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This is still a work in progress. However I’ve included the above slideshow of a successful run through. I’ll be translating my screenshots into the tutorial below.
1 server : AD Controller (10.0.0.2)
1 Server : DNS/DHCP Server (10.0.0.1)
1 Server : AD Client (10.0.0.100)
Private networking (using 10.0.0.0/24)
On AD Controller:
Go to the Control Panel > System > Change name of computer. Call computer “addc” for AD Domain Controller. For now we won’t mess with the Domain yet. Close, reboot server.
Go to Server Manager > Manage > Add Roles > install the Active Directory.
After installation, it may take some time, the Flag in SErver Manager should appear for “Post Deployment”. You have to Promote this computer to becoming a Domain Controller.
Select Add new Forest
Root domain: “dankedonuts.lan”
Set a Directory Services Restore Mode password.
Our new NetBIOS name is “dankedonuts”
Follow prompts and click install when prompted.
The server will reboot again to confirm all changes.
Now we have an Active Directory, but it’s useless unless we can get others to join. Let’s get the DNS server running.
Set the name for this server as “dns” so we can figure it out in AD later. Use WorkGroup rather than domain for now.
For Active Directory domains to work, your main domain needs to have an SRV record like _ldap._tcp.dc._msdcs.mydomain.com. For our case, it’ll be _ldap._tcp.dc._msdcs.dankedonuts.lan.
Lets get the Roles. By default, DNS roles are installed, but if you go to Server Manager > Tools and you do NOT see DNS, then you’re missing some features. Click Manage > Remove Role and uninstall the DNS Role. After it’s done, you do NOT have to reboot, just go ahead and re-add the DNS role. Once that completes, reboot.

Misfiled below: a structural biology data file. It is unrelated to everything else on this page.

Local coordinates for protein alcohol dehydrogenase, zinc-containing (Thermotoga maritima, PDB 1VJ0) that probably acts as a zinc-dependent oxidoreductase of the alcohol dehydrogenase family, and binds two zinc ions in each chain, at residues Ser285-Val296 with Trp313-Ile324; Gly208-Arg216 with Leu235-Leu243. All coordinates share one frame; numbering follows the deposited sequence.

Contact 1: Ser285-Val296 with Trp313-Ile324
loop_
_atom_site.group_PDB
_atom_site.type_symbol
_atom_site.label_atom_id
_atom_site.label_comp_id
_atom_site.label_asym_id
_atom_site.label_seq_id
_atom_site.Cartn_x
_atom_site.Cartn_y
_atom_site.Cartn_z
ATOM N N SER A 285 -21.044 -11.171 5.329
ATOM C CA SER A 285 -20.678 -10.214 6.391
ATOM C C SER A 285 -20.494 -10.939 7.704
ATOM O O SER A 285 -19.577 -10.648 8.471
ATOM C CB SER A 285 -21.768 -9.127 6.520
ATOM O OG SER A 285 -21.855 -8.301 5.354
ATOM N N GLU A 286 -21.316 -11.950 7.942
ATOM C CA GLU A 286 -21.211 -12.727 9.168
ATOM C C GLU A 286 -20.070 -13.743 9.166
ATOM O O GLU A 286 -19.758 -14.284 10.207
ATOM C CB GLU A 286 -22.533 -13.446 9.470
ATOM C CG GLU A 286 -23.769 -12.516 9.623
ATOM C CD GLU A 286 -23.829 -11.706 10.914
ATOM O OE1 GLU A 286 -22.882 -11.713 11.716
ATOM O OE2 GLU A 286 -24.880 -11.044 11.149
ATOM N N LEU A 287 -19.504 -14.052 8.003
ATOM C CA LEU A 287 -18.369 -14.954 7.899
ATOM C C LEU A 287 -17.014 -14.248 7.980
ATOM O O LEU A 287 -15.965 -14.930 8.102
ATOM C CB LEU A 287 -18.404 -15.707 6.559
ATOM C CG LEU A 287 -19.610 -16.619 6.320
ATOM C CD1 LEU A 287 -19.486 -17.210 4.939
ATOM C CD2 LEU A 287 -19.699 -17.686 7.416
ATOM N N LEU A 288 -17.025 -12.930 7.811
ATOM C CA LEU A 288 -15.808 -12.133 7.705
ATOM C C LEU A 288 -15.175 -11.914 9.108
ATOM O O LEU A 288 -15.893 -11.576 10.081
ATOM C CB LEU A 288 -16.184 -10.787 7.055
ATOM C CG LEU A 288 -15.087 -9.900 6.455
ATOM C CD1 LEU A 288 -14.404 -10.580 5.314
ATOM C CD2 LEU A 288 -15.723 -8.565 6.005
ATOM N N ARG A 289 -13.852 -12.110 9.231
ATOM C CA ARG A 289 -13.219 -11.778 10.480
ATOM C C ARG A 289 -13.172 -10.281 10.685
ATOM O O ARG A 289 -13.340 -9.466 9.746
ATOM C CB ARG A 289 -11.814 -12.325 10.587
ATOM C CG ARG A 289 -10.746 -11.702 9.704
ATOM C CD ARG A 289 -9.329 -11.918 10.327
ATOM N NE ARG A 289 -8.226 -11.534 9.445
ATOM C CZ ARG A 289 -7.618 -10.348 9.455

Now we can configure the DNS Manager. I’m not going to lie, Windows DNS is a PoS compared to Linux, so I have screenshots of my configuration. Basically:
-Server Manager > Tools > DNS
-Expand DNS, Expand Forward Lookup Zones.
-Right click on Forward Lookup Zones > New Zone > Primary > set the domain as "dankedonuts.lan"
-When complete, rightclick on dankedonuts.lan > New Domains > "dc._msdcs" as the name.
-Expand "dankedonuts.lan" > expand "_msdcs" > right click "dc"
-Click "Other New Records..." > choose SRV > Protocol = ldap > Click OK.
Go back to dankedonuts.lan's level and add Host(A) records for dns, addc, and (same as parent folder).
Now we should have the records we need, but since we’re the Nameserver, and this is a “fake” domain, lets change our Preferred DNS Provider to being either 127.0.0.1 or 10.0.0.1. Either way, we want to be able to do an “nslookup dankedonuts.lan” and we should get 10.0.0.2. Also do a “ping -a 10.0.0.2” and ensure that addc responds.
If so, then we’re ready to go back to the Control Panel > System and change the Domain to “dankedonuts.lan”. If all is successful, it should ask you for an Active Directory username. By default, the Administrator of the ActiveDirectory server should work, but instead, let’s create a user for this server.
Back on AD Server, go to Server Manager > Tools > “Active Directory Users and Computers”.
Expand “dankedonuts.lan” > goto Users > right click in the blank area to create a new user. Name it “dnsadmin”, give it a password, and click okay.
Go back to the DNS server
Now we can input the new credentials and successfully join the Domain.
Now let’s start taking care of the DHCP side of things. One of the first tasks of a Network Administrator is to really think about how he’s going to assign IP Addresses. For this example, we’re going to use just a small sample of 10.0.0.100 – 10.0.0.254 for clients. Later we can expand to include more and make our PNetwork even larger.
Server Manager > Tools > DHCP
Expand “dns.dankedonuts.lan”Right click “IPv4” and click “New Scope”
Name it whatever you want, set the range 10.0.0.100 to 10.0.0.254
Don’t exclude anything
Set all the router/wins/ etc IP to 10.0.0.1 (our DHCP server’s IP) and remove any public IPs.
When you’re done, rightclick “dns.dankedonuts.lan” and click “Authorize”.
Now we’re ready to assign our first client!
On the Client Server, configure the Ethernet1 to use the following:
Add 10.0.0.1 to “Default Gateway”
Add 10.0.0.1 to “DNS server addresses”
Add 10.0.0.1 to WINS addresses
Open up Powershell/CMD and do “ipconfig /release Ethernet1”
Verify that Ethernet1 has been assigned to a 10.0.0.100-254 address.
Now go to Control Panel > set any name for this computer and join the domain. Nothing special to do.
By now, everything is set up and good to go.
In the AD Controller, go to Server Manager > Tools > Active Directory Users …
Go to Computers and you should see our Client and DNS server.